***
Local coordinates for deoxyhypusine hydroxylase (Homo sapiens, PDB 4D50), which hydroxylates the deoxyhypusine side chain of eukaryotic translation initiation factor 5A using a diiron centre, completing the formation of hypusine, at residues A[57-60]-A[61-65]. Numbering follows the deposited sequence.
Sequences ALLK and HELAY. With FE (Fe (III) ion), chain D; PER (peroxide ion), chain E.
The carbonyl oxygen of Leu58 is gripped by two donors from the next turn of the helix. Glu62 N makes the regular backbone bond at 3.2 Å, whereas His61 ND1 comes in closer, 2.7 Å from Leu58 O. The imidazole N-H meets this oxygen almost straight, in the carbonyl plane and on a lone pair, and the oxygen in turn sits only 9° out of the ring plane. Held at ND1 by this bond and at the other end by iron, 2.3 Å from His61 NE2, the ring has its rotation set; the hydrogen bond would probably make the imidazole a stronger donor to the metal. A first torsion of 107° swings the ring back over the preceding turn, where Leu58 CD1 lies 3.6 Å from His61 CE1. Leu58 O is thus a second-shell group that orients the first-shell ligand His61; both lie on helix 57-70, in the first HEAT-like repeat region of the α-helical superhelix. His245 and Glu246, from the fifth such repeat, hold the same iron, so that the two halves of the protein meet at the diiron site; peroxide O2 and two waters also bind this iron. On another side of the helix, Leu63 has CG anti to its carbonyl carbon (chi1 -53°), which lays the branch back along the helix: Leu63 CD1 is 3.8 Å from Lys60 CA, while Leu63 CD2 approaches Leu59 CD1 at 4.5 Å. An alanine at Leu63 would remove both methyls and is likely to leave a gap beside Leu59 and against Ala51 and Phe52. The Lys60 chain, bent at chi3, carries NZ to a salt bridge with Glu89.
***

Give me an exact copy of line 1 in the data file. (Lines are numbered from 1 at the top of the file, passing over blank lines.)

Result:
Local coordinates for deoxyhypusine hydroxylase (Homo sapiens, PDB 4D50), which hydroxylates the deoxyhypusine side chain of eukaryotic translation initiation factor 5A using a diiron centre, completing the formation of hypusine, at residues A[57-60]-A[61-65]. Numbering follows the deposited sequence.